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City Kennewick, Washington
Slogan 88.1-The Edge
Frequency 88.1 MHz
First air date 1984-09-21 (as KICV)
Format Alternative music
ERP 3,500 watts
HAAT -28 meters
Class A
Facility ID 34022
Transmitter coordinates 46°13′9.00″N 119°12′1.00″W / 46.2191667°N 119.2002778°W / 46.2191667; -119.2002778
Former callsigns KICV (1984-1985)
Owner Kennewick School District No. 17

KTCV (88.1 FM) is a high school radio station broadcasting an Alternative music music format. Licensed to Kennewick, Washington, United States, the radio station is currently owned by the Kennewick School District. It broadcasts from the Tri-Tech Skills Center in Kennewick, by students as part of extra classes taken by Juniors and Seniors from high schools in the Tri-City area.


Originally supervised by Marv Carstens, the station's early years included great friction with some elements of the community over the all heavy metal format. The station was shut down for a time due to complaints from Evangelicals. It was reborn in the late 1980s as a billboard top 40 station. Broadcast hours were severely curtailed during this time frame; sign off was at 5:00pm. The Top 40 format was never embraced within the station and did not succeed. The early 1990s brought a first for the Tri-Cities: a classic rock format. The station shifted away from the unpopular top 40 format and during class hours ran the classic rock format. After class hours, students ran special programs from 3:00pm to 5:00pm sign off. Also during this time, as a test, Tri-Tech's administration loosened up on the station and allowed Friday night KTCV to broadcast until 10:00pm.

The classic rock format was phased out after country KOTY 106.5 became KEGX 'The Eagle 106.5" in 1993 with its own classic rock format. KTCV then shifted to more of an underground rock format. New slogan was "88.1 The Alternative." That branding existed until the late 2000s with the station rebranding as "88.1 The Edge."

Today, local radio veteran Ed Dailey has taught the program since 1997. The station has broadcast 24/7 since the early 2000s with the addition of an automation system. Unlike the early days when KTCV always had a live DJ, today KTCV reflects the industry standard and operates primarily with automation and voice tracking.

Mid-1990s Crises[edit]

The 1990s brought a few crises to the station. The most serious, was a challenge to the license in 1996 by two outside groups. At the time, KTCV was running severely restricted hours again due to internal problems. The outside groups attempted to force a shared frequency agreement with the Kennewick School District. This would've set the stage for the Kennewick School District to completely lose the station. However, some decisive actions were enacted by the Tri-Tech administration and the license was saved.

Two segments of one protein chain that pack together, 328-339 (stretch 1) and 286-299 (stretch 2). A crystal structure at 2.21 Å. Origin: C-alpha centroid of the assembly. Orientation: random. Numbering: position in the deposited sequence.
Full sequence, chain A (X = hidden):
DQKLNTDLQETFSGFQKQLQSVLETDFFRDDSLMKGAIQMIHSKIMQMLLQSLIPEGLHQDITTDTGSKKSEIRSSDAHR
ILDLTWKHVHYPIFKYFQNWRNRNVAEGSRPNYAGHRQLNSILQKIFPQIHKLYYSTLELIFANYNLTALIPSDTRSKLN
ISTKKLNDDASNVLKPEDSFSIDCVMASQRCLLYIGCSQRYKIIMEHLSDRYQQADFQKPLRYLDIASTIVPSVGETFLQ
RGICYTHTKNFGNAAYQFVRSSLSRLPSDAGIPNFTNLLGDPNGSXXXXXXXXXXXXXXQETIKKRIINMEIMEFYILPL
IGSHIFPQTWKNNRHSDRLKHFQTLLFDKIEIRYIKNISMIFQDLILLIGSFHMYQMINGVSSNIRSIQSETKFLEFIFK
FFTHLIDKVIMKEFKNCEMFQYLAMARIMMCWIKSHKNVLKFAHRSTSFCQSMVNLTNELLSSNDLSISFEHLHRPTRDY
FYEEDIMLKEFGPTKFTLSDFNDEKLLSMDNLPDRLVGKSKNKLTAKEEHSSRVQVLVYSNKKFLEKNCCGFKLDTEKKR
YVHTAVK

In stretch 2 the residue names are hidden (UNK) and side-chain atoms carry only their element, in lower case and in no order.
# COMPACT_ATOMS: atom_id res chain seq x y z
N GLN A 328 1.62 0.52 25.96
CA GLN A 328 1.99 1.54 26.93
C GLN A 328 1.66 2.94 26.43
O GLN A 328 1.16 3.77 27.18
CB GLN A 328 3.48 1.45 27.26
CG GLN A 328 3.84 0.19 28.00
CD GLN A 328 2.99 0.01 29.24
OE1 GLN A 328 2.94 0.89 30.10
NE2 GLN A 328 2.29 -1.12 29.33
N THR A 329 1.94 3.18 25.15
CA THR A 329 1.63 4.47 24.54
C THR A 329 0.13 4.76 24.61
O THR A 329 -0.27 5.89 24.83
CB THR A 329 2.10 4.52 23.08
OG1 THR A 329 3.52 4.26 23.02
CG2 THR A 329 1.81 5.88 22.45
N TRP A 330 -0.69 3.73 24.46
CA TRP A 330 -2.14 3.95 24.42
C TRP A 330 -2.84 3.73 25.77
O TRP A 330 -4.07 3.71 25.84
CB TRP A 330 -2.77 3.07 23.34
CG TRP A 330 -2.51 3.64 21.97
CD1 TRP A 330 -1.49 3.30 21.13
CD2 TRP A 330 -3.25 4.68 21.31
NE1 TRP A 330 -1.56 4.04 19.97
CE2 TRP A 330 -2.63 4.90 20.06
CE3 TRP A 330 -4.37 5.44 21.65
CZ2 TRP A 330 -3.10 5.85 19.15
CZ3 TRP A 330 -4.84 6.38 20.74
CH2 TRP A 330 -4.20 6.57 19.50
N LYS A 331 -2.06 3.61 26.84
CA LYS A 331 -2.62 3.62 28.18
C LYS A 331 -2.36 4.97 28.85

Additionally, the station's license accidentally expired during this era without a proper renewal forcing the station to go off the air. Through luck and immediate action, the FCC allowed the station an emergency renewal.

Another event that forced the station to go off the air was an incident with an outdated EAS relay system. KTCV stayed off the air until the system was updated.

As KTCV has entered the 21st century, stability has been the rule. The station has been well cared for by Mr. Dailey and the Tri-Tech administration.


KTCV has gone through various signal upgrades over the years. Originally, with an ERP of 320 watts that covered Kennewick well, but listeners in West Richland and especially Benton City had a difficult time receiving the station. Power was increased in the late 1990s to 1100. Today, the current ERP of the station is 3500 watts. The current signal now does well for the most part in the greater Tri-City area. Benton City continues to have reception problems in some places due to geography.

Reception of KTCV is no longer possible in Walla Walla due to K-LOVE translator K201DX.

Reception to the south across the Oregon border is spotty. This is due to the geography of the region and location of KTCV's tower.

To the north, KTCV reaches approximately 35 miles north of the Tri-Cities along US Highway 395.

The farthest report of KTCV reception has been over a distance of 90 miles from the Tri-Cities at the Sprague Lake rest area along Interstate 90.


The station operates as a learning tool for the students of the Radio Broadcasting program at the Tri-Tech Skills Center. First year students learn about radio history, radio theory, public speaking, broadcast writing and various live audio applications. First year students also read short newscasts on KTCV. Second year students take a more active role in KTCV; from day to day operations and on-air announcing. These students learn the NEXGEN digital automation in addition to the Selector software, Pro-Tools and Adobe Audition.

Unique to KTCV is the students' influence on the format and programming. KTCV is one of only a few high school stations in the state that the students take an active role in operations, programming and management.

Community Radio Class[edit]

In addition to students, an adult community radio class is offered from time to time. This gives adults in the great Tri-City area an opportunity to learn the skills that the high school age students acquire. These class attendees read news and voice track for KTCV in addition to learning radio broadcasting history and theory, news writing and proper announcing techniques. Adults who complete this course are able to submit proposals for their own specialty show on KTCV to Mr. Dailey just like the regular Tri-Tech Radio Broadcasting students.

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